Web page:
Theo van Gogh and “Education By Murder” in Holland

by | Nov 18, 2004

“Education by murder” describes the slow and painful way people wake up to the problem of radical Islam. It took 3,000 deaths to wake up Americans, or at least to wake up the half of them who are conservative. Likewise, it took hundreds of deaths in the Bali explosion to semi-wake up Australians; it took […]

Education by murder” describes the slow and painful way people wake up to the problem of radical Islam. It took 3,000 deaths to wake up Americans, or at least to wake up the half of them who are conservative. Likewise, it took hundreds of deaths in the Bali explosion to semi-wake up Australians; it took the Madrid assault for Spaniards, and the Beslan atrocity for Russians. Twelve workers beheaded in Iraq awoke the Nepalese.

But it took just one death to wake up many Dutch. Indeed, one gruesome killing may have done more to arouse the Netherlands than September 11, 2001, did for Americans.

The reason for this lies in the identity of the victim and the nature of the crime. He was Theo van Gogh, 47, a well-known radical libertarian, a filmmaker, television producer, talk show host, newspaper columnist, and all-around mischief-maker who enjoyed the distinction of being a relative of one of Holland’s most renowned artists, Vincent van Gogh. In recent years, Theo garnered attention by critiquing Islam (in a 2003 book Allah Knows Best and a 2004 film Submission).

He was murdered at 8:40 a.m. on November 2 in his hometown of Amsterdam while bicycling down a busy street to work. In the course of being shot repeatedly, Van Gogh beseeched his killer, “Don’t do it. Don’t do it. Have mercy. Have mercy!” Then the killer stabbed his chest with one knife and slit his throat with another, nearly decapitating van Gogh.

The presumed murderer, Mohammed Bouyeri, 26, a Dutch-born dual Moroccan-Dutch citizen, left a five-page note in both Arabic and Dutch attached to Van Gogh’s body with a knife. In it he threatened jihad against the West in general, (“I surely know that you, Oh Europe, will be destroyed”), and specifically against five prominent Dutch political figures.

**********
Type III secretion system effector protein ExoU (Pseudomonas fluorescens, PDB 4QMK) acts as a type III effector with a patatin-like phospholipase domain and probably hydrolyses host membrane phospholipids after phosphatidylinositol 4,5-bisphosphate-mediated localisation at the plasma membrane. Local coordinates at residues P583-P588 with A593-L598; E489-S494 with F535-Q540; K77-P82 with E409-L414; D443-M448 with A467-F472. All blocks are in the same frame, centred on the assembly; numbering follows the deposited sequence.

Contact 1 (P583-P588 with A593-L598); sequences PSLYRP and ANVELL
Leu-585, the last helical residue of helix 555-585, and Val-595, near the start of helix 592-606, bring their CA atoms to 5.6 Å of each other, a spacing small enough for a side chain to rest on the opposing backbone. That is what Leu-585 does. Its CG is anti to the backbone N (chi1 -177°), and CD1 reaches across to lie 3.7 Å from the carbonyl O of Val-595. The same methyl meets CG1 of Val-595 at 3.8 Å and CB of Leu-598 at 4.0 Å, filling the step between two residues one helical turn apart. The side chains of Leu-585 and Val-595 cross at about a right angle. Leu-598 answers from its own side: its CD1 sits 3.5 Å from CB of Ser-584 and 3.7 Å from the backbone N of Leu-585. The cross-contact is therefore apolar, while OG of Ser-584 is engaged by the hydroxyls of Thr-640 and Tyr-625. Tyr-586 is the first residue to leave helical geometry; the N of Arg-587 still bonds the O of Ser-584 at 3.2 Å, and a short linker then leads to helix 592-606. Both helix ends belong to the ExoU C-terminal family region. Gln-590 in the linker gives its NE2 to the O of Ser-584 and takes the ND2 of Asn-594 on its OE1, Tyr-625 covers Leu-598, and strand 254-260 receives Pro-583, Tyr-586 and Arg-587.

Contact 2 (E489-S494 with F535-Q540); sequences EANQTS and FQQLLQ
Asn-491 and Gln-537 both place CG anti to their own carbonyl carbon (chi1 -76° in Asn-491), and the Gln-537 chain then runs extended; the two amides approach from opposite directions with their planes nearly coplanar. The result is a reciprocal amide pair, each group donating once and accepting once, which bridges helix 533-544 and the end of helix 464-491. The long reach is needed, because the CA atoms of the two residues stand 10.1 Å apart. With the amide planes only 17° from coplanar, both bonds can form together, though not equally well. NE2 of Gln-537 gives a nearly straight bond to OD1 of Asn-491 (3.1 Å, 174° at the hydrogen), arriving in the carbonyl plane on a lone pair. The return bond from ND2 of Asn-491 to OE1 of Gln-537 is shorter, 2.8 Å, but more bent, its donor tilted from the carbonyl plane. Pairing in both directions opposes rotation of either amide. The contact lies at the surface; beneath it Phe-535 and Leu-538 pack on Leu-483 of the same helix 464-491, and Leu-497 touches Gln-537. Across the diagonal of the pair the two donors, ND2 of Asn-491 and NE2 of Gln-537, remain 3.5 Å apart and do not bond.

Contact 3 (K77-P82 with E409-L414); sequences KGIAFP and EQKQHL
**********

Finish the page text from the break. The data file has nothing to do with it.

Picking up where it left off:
Police investigators quickly realized that the assassin was an Islamist whom they knew well and had been following until just two weeks earlier; they also placed him in the “Hofstadgroep” network and charged him and six of his associates with “conspiracy with a terrorist intent.” The authorities additionally asserted that these had possible connections to the Takfir wa’l-Hijra and Al Qaeda terrorist groups.

That a non-Muslim critic of Islam was ritually murdered for artistically expressing his views was something without precedent, not just in Holland but anywhere in the West. Dutch revulsion at the deed shook the deep complacency of what is perhaps the world’s most tolerant society. The immigration minister, Rita Verdonk, one of the five persons threatened, publicly rued the country’s having long ignored the presence of radical Islam. “For too long we have said we had a multicultural society and everyone would simply find each other. We were too na

Daniel Pipes is director of the Middle East Forum and a columnist for both the New York Post and The Jerusalem Post. His website, DanielPipes.org, offers an archive of his published writings and a si

The views expressed above represent those of the author and do not necessarily represent the views of the editors and publishers of Capitalism Magazine. Capitalism Magazine sometimes publishes articles we disagree with because we think the article provides information, or a contrasting point of view, that may be of value to our readers.

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